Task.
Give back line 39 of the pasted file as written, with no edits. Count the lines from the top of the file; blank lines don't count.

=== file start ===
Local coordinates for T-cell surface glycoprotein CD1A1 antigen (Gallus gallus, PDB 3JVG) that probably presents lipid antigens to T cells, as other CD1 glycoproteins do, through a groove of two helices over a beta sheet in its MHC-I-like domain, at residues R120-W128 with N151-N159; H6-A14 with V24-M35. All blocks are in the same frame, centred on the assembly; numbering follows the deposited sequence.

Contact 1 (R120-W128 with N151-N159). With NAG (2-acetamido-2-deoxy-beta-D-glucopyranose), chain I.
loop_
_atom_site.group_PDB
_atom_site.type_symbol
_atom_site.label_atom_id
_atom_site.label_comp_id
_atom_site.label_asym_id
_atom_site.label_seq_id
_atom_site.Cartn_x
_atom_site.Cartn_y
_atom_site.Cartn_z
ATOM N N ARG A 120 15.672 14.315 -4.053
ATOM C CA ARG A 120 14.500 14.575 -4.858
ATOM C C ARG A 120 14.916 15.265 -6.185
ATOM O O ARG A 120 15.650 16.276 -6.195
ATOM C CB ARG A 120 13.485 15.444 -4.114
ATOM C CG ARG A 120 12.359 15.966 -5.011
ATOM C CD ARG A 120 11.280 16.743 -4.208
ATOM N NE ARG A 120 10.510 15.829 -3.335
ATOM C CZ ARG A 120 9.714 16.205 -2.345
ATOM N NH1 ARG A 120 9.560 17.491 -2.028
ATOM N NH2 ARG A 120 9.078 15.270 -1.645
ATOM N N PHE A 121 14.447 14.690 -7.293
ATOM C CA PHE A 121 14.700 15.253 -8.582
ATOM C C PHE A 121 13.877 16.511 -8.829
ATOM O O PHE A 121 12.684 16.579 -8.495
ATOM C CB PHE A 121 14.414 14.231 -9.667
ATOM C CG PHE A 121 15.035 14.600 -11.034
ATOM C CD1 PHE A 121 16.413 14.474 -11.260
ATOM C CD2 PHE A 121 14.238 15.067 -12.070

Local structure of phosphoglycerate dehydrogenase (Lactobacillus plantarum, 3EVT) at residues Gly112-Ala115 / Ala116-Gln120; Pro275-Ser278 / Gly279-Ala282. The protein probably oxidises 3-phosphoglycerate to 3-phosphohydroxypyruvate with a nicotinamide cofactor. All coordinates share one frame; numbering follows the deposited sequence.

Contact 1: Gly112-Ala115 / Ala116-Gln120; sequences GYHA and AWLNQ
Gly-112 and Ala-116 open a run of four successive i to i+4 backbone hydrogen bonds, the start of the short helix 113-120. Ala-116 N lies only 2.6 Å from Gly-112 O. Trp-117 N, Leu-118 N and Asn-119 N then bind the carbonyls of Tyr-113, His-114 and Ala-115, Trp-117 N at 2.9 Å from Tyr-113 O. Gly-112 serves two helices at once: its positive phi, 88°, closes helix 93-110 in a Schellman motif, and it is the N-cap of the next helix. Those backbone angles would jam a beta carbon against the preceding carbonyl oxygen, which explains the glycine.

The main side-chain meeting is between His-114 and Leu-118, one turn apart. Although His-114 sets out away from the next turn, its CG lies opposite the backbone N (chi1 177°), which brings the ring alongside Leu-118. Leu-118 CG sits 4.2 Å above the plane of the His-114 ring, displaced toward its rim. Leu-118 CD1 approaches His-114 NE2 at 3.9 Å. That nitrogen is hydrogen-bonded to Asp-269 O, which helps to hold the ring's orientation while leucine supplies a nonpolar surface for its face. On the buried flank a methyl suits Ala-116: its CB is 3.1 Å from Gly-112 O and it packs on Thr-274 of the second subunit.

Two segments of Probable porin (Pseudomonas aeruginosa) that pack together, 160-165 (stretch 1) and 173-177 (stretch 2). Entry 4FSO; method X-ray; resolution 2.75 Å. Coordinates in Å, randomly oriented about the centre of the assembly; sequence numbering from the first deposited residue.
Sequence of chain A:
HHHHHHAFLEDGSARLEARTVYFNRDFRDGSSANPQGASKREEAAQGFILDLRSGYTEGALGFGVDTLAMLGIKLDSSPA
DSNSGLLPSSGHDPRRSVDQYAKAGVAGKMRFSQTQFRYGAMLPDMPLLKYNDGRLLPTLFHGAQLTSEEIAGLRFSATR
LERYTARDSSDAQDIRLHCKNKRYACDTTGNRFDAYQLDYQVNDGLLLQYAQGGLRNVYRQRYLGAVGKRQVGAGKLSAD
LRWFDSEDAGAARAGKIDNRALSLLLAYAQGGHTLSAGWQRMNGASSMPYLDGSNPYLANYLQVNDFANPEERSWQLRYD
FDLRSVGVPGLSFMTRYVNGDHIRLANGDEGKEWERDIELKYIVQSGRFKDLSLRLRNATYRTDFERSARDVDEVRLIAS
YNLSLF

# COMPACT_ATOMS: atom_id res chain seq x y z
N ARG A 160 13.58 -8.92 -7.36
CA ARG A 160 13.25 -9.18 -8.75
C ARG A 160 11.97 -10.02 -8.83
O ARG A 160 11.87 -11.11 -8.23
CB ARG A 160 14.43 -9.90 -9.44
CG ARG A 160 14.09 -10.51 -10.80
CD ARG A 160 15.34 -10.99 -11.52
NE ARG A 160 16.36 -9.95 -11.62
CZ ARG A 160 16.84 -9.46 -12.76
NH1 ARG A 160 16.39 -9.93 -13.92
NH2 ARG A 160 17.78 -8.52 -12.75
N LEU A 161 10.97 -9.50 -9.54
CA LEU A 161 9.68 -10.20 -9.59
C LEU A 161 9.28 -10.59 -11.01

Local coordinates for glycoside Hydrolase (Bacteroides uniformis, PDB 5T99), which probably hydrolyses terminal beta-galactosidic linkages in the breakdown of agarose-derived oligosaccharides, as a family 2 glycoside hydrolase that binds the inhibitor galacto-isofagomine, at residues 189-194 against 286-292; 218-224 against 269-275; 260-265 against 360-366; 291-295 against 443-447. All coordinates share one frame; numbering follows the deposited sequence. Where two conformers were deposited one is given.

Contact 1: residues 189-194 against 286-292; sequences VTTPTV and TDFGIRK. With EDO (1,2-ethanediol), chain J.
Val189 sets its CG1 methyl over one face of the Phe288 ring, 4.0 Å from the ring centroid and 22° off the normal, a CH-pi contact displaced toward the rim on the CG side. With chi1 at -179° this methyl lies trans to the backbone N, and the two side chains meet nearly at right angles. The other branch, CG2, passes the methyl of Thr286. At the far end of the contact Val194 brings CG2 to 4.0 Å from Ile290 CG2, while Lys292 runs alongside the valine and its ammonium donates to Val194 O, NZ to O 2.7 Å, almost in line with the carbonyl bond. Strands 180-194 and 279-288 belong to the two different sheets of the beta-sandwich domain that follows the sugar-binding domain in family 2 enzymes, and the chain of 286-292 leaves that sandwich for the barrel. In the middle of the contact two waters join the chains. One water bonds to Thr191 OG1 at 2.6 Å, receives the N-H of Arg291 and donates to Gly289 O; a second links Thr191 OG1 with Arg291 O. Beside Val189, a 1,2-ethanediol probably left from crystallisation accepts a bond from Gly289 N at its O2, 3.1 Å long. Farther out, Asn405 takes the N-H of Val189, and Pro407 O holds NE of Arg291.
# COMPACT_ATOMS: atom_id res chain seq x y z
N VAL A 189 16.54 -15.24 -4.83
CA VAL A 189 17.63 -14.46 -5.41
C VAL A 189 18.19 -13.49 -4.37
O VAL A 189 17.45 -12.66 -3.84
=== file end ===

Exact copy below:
DSNSGLLPSSGHDPRRSVDQYAKAGVAGKMRFSQTQFRYGAMLPDMPLLKYNDGRLLPTLFHGAQLTSEEIAGLRFSATR